*The /a/ and /e/ are often confused by young children. Calling attention to tongue placement helps demonstrate differences.

 

 

The /i/ sound /ɪ/

This vowel is a tongue vowel (it rises ever so slightly) made with the voice on. (Have students feel the sound made by touching their throat and feel the tongue placement).

 

 

 

 

 

The /o/ sound /ɔ/

This vowel sound is a jaw vowel made with the voice on. (Have students feel the sound made by touching their throat and place hand under chin to feel the jaw drop).

 

 

 

 

 

 

The u sound /ʌ/

This vowel sound is a jaw vowel made with the voice on. (Have students feel the sound made by touching their throat, call attention to the differences between the o and u jaw placements).

 

 

 

 

 


Using mouth cards and hand signals as mentioned above help children learn the correct mouth placement as they practice and practice voicing vowel sounds. The differences become clear as students feel the changes that happen within their own mouth. Make sure to pass out mirrors so students will be able to visually see the differences. 

Be patient. It takes a lot of listening and voicing practice to conquer these separate and distinct (pesky) vowel sounds. And remember that with all phonemic awareness practice, English Language Learners will get it, don't give up on them! But it will take added patience and practice as some of these sounds are not even made in their native tongue. Your patience and continued practice will pay off. As with all pre-reading skills, if added emphasis is placed on oral-phonemic practice until mastered, the transference to the written word will be very easy.

As you spend a week or two reviewing vowel sounds, you might want to check out our new vowel practice early learning essential. This packet also contains the sign language hand cards, mouth placement cards, vowel sound cards, and a vowel song poster and pocket chart cards. With the great low price of $4.00, you will be on your way to vowel sound victory.


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All Kindergarten Kiosk Products are also available on Teachers Pay Teachers!

All Kindergarten Kiosk Products are also available on Teachers Pay Teachers!

Here are some of our other great vowel practice products:

The Perfect Kindergarten and Preschool Assessments

Are you Looking for the Perfect Assessments?

I use the assessments below in my classroom. I have used and perfected these assessments for over 15 years, and I truly believe them to be the perfect kindergarten and Pre-K assessment packets. And yes, they are strategically linked to Core Standards.

A few years ago I found ESGI and it completely transformed the administration and data collection of these assessments. Before ESGI, I ran a copy of the assessments for each student, had an organized assessment binder for both math and reading, and then spent hours transferring the data to a spreadsheet that automatically color-coded the students to red, yellow and green. This took me HOURS of time! But ESGI has changed all of that, it is literally Click Click Done!

Now, I test my students on the iPad or my computer using my tried and true authentic assessments, have immediate data results and all of the tools necessary to utilize this data to improve student learning. I can even access built-in RTI and SLO data at the touch of a button.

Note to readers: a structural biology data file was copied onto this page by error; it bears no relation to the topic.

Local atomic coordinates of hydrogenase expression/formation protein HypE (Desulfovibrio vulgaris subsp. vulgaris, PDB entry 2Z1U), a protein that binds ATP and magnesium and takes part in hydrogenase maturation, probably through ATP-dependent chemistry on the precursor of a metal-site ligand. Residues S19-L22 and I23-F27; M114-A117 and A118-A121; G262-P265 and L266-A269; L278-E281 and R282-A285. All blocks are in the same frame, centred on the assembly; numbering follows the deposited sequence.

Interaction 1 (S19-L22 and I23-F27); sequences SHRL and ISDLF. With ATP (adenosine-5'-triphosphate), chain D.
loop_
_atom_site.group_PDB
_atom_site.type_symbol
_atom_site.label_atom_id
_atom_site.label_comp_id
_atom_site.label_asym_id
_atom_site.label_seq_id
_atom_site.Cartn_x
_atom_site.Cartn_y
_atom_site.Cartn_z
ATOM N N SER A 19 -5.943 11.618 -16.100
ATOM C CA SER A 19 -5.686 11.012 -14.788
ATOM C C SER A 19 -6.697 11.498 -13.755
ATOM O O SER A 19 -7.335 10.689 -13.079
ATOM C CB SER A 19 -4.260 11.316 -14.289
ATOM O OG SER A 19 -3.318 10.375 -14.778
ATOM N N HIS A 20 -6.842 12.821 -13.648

I have partnered with ESGI and my perfect assessments are available both traditional paper or with ESGI, digitally with no extra cost to you. If you want to try ESGI using a free 60 day trial. Remember to enter the promo code B7227. You will find all of the paper assessments below already loaded on ESGI.

All of these assessments are also available on TPT.


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Bringing Color into the Life of a Child

School must be so much more than worksheets and assessments, it must be an opportunity for students to flourish and grow in many areas. A place to become empowered to take risks, fail often, and try again. 

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Education has become a race of sorts. We watch children closely to see who will read first, who will solve the most complicated sum, or who will write the most perfectly punctuated story. But, as we early childhood educators know, it's like assessing children for their first word or their first step. These things happen when the particular child is developmentally ready, and comparing children to each other in their milestones only puts stress on children and the adults who love them. All children have different interests, have different needs, and excel at different things. Children learn at their own pace and develop at their own levels. It is up to us as teachers and parents to provide a rich amount of experiences and opportunities.

Honestly, when the signups come for summer workbooks from the office, I quickly throw them away. I don't want to be part of the worksheet problem. Rather, I spend the year advancing the arts and sciences in my classroom as a tool for exploration and learning. One of my favorite end of the year activities to launch my students into summer is reading Bridget's Beret. This beautiful story encourages creativity and is a great way to encourage children to spend summer free time in creative pursuits, rather than worksheets. 

 
 

The video below is a great reminder to encourage children to be the highly creative, beautiful, soulful beings they were born to become.  

My hope is that all classrooms will be thought of as think-tanks. A place for joyful consideration where everyone is celebrated for their own accomplishments. A place where standardized assessment scores are not the driving force for academic placement. Where academic excellence is obtained by a high level of thematic and cross-curricular teaching.


I have found that by teaching thematically I can allow learners to explore, create, and discover at their own levels. I can integrate across subjects, meeting academic goals for the year in a fun and personalized way for children. If you would like to try teaching thematically, we have a few units to help you get started.